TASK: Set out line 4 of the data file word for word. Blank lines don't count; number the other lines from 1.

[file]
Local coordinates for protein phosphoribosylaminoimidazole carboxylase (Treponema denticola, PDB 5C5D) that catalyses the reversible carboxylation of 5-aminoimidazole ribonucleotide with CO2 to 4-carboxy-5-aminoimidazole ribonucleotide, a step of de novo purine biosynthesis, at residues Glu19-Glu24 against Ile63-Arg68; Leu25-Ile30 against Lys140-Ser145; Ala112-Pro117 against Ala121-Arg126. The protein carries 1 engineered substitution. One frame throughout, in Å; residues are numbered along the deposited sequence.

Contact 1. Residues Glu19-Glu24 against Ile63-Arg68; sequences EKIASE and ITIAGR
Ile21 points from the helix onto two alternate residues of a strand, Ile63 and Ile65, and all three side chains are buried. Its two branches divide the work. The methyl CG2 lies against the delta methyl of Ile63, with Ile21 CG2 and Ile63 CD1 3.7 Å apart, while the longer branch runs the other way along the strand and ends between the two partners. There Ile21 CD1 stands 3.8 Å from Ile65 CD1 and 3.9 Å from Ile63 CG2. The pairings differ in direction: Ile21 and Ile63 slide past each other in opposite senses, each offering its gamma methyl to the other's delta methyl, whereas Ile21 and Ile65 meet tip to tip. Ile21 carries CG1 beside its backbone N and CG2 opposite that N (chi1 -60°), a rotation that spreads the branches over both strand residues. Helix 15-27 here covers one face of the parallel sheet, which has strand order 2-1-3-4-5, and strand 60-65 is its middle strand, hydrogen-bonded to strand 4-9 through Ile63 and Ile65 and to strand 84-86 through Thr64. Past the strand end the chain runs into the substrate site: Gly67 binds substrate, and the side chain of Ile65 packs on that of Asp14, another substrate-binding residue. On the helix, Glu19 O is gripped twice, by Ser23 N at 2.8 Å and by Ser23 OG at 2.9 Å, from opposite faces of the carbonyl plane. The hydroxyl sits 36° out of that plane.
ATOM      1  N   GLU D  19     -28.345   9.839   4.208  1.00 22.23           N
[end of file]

ATOM      1  N   GLU D  19     -28.345   9.839   4.208  1.00 22.23           N